August 6, 2020

This Legislation Could Force Stores to Take Your Cash

Ms. Pou, who represents the Paterson area, said that she had many constituents who lack bank accounts, including low-income families deterred by fees and minimum balance requirements. (A report by the Federal Deposit Insurance Corp. in 2017 estimated that 6.5 percent of American households were “unbanked.”) Older adults also may not have electronic payments set up, or be comfortable using them, she noted.

The penalties in the proposed bills range from hundreds to thousands of dollars. In the New Jersey bill, they could go up to $5,000 for a second offense. A spokesman said the governor was considering whether to sign the legislation.

Ms. Pou said that business groups and Amazon had expressed opposition to the bill, and she worked with businesses to include exceptions, including for airports, parking facilities, car rental companies and any “internet-based transaction.”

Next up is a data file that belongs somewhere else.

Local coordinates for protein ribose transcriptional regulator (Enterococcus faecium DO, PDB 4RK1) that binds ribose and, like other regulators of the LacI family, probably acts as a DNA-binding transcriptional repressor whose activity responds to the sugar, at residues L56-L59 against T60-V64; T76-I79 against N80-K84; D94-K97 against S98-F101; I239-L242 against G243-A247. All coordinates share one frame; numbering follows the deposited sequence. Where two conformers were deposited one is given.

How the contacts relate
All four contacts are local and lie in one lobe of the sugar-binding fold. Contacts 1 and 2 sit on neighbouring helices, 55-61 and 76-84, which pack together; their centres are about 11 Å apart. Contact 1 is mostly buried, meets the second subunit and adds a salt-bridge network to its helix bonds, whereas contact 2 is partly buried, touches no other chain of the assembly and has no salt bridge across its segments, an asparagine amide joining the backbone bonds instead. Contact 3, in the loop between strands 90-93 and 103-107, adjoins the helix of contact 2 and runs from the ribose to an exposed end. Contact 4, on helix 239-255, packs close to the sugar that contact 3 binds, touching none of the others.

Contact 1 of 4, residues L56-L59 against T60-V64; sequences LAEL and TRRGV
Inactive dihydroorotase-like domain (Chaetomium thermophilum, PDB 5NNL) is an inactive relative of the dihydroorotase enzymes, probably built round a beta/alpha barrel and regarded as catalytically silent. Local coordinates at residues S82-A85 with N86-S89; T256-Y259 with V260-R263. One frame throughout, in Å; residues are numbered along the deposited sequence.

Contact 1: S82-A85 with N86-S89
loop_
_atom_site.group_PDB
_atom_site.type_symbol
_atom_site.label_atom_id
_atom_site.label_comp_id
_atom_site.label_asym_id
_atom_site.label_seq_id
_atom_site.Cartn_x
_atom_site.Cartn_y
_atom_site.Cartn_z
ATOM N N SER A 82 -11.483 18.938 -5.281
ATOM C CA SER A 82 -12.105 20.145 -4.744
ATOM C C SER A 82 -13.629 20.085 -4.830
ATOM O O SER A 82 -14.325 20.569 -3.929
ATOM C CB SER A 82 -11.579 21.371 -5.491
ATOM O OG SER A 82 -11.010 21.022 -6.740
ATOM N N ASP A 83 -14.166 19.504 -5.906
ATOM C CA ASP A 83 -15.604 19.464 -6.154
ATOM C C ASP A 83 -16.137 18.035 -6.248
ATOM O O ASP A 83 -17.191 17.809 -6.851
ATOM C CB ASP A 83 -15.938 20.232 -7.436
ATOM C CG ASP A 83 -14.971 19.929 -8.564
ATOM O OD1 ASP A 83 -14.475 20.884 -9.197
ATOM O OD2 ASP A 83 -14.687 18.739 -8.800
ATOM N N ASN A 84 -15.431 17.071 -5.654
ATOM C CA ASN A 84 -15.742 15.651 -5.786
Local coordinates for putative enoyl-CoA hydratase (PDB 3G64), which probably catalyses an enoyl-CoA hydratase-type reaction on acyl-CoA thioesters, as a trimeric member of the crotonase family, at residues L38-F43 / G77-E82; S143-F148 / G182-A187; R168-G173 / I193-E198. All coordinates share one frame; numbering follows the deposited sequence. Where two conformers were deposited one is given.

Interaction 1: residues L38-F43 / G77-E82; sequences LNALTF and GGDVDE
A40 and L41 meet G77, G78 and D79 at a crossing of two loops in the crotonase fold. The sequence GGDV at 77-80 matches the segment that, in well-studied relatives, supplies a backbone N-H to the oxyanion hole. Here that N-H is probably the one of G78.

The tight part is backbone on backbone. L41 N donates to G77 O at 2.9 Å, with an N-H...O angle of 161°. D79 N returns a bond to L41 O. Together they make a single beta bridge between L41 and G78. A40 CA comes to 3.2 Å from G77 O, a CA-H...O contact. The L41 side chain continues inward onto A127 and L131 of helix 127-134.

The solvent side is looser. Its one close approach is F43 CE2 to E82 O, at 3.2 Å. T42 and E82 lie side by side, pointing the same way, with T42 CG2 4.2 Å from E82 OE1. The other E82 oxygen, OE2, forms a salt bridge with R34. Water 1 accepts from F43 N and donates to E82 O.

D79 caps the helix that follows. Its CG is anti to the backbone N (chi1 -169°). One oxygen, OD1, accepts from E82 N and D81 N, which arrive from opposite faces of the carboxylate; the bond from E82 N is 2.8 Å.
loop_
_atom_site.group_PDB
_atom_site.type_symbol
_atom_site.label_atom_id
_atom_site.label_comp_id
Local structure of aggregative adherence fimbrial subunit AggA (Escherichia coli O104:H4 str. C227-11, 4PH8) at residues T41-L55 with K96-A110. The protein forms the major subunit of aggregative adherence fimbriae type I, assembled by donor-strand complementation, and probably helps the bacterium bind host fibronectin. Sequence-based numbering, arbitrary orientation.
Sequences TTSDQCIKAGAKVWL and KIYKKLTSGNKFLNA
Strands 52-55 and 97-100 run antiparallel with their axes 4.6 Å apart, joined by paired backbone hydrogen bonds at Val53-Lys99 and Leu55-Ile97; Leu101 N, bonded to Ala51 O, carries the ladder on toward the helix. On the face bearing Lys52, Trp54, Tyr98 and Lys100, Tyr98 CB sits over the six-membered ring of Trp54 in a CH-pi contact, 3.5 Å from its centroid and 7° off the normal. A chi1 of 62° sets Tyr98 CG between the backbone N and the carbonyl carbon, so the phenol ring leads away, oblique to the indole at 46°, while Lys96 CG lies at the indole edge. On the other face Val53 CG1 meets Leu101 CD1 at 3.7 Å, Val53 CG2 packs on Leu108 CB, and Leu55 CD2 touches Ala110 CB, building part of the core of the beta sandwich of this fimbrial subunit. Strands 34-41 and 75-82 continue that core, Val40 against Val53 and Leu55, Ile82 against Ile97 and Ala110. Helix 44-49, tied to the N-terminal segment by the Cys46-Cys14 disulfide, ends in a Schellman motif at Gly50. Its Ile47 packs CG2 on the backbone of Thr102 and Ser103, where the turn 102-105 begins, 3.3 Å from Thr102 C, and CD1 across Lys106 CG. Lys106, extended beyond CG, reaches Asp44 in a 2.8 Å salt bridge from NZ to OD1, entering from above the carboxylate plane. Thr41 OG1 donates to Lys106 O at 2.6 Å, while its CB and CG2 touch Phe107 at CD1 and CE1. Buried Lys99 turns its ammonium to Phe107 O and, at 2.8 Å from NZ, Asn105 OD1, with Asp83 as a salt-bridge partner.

She added that she had asked Amazon, which is operating five pop-up stores and one bookstore in New Jersey, to come up with ideas for how they could serve those without a bank account, but that she did not hear back. Amazon declined to comment.

Massachusetts already has a little-known law requiring retail stores to accept both cash and credit. There have been calls for the legislature to clarify whether the law, approved in 1978, applies to restaurants.

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